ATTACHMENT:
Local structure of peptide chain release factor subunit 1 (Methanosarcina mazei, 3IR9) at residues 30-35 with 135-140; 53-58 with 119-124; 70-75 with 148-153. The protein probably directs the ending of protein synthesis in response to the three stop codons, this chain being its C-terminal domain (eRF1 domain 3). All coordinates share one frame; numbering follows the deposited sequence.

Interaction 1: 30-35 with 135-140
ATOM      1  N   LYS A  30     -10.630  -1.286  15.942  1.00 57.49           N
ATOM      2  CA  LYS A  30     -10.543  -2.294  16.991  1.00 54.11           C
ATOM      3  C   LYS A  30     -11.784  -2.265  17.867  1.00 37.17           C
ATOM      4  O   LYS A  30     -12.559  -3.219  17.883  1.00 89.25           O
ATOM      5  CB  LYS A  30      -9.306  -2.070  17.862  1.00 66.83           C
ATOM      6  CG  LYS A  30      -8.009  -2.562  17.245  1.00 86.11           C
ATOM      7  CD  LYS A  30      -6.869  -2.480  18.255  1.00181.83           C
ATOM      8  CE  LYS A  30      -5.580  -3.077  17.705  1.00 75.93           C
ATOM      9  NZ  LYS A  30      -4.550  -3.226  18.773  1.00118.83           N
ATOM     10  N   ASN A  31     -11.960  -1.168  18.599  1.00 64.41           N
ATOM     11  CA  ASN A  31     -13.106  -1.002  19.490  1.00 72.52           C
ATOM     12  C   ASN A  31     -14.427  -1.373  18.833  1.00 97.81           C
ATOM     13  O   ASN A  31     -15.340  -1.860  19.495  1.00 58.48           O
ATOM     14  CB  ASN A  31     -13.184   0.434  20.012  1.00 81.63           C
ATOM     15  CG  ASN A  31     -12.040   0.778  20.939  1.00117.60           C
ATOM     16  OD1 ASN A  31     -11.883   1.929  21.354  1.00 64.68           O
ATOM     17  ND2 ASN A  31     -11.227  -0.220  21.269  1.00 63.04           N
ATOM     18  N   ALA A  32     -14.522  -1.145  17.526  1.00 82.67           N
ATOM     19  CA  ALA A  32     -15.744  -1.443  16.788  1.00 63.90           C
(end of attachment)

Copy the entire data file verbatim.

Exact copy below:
Local structure of peptide chain release factor subunit 1 (Methanosarcina mazei, 3IR9) at residues 30-35 with 135-140; 53-58 with 119-124; 70-75 with 148-153. The protein probably directs the ending of protein synthesis in response to the three stop codons, this chain being its C-terminal domain (eRF1 domain 3). All coordinates share one frame; numbering follows the deposited sequence.

Interaction 1: 30-35 with 135-140
ATOM      1  N   LYS A  30     -10.630  -1.286  15.942  1.00 57.49           N
ATOM      2  CA  LYS A  30     -10.543  -2.294  16.991  1.00 54.11           C
ATOM      3  C   LYS A  30     -11.784  -2.265  17.867  1.00 37.17           C
ATOM      4  O   LYS A  30     -12.559  -3.219  17.883  1.00 89.25           O
ATOM      5  CB  LYS A  30      -9.306  -2.070  17.862  1.00 66.83           C
ATOM      6  CG  LYS A  30      -8.009  -2.562  17.245  1.00 86.11           C
ATOM      7  CD  LYS A  30      -6.869  -2.480  18.255  1.00181.83           C
ATOM      8  CE  LYS A  30      -5.580  -3.077  17.705  1.00 75.93           C
ATOM      9  NZ  LYS A  30      -4.550  -3.226  18.773  1.00118.83           N
ATOM     10  N   ASN A  31     -11.960  -1.168  18.599  1.00 64.41           N
ATOM     11  CA  ASN A  31     -13.106  -1.002  19.490  1.00 72.52           C
ATOM     12  C   ASN A  31     -14.427  -1.373  18.833  1.00 97.81           C
ATOM     13  O   ASN A  31     -15.340  -1.860  19.495  1.00 58.48           O
ATOM     14  CB  ASN A  31     -13.184   0.434  20.012  1.00 81.63           C
ATOM     15  CG  ASN A  31     -12.040   0.778  20.939  1.00117.60           C
ATOM     16  OD1 ASN A  31     -11.883   1.929  21.354  1.00 64.68           O
ATOM     17  ND2 ASN A  31     -11.227  -0.220  21.269  1.00 63.04           N
ATOM     18  N   ALA A  32     -14.522  -1.145  17.526  1.00 82.67           N
ATOM     19  CA  ALA A  32     -15.744  -1.443  16.788  1.00 63.90           C